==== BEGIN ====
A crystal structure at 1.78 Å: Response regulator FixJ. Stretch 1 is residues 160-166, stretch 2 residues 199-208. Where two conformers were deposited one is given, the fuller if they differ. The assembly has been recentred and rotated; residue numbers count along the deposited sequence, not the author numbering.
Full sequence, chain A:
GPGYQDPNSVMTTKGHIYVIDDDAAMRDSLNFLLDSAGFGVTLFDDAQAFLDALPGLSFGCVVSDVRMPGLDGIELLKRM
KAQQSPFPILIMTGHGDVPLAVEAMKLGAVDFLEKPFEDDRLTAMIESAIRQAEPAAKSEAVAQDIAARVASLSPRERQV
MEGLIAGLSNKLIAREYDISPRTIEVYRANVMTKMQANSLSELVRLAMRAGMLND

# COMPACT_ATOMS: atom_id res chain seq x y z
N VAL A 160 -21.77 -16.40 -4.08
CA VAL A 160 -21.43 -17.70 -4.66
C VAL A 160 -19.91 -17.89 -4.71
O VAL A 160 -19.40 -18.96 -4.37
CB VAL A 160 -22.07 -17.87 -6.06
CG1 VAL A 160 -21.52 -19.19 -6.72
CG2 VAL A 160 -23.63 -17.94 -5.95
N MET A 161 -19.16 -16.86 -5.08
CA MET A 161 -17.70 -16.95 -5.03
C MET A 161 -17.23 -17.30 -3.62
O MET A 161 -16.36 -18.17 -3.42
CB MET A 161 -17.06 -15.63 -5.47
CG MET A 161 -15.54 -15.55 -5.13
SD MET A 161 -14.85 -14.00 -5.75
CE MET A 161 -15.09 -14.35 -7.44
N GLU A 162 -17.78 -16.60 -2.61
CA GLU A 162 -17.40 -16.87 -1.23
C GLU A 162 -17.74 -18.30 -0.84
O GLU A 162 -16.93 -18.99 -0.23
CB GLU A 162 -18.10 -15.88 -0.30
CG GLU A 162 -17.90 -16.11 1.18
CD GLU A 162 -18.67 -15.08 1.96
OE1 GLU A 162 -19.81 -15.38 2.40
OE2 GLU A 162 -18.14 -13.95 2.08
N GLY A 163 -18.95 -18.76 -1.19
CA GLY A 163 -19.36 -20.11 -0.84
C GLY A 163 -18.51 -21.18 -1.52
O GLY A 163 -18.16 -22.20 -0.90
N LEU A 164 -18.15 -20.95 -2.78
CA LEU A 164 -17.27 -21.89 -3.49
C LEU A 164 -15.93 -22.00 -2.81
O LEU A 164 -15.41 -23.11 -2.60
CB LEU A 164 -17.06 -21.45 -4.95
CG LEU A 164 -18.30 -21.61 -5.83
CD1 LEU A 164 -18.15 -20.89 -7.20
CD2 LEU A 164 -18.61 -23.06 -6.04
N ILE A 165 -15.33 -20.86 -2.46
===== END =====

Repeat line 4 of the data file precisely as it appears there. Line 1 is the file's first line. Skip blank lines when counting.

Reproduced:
KAQQSPFPILIMTGHGDVPLAVEAMKLGAVDFLEKPFEDDRLTAMIESAIRQAEPAAKSEAVAQDIAARVASLSPRERQV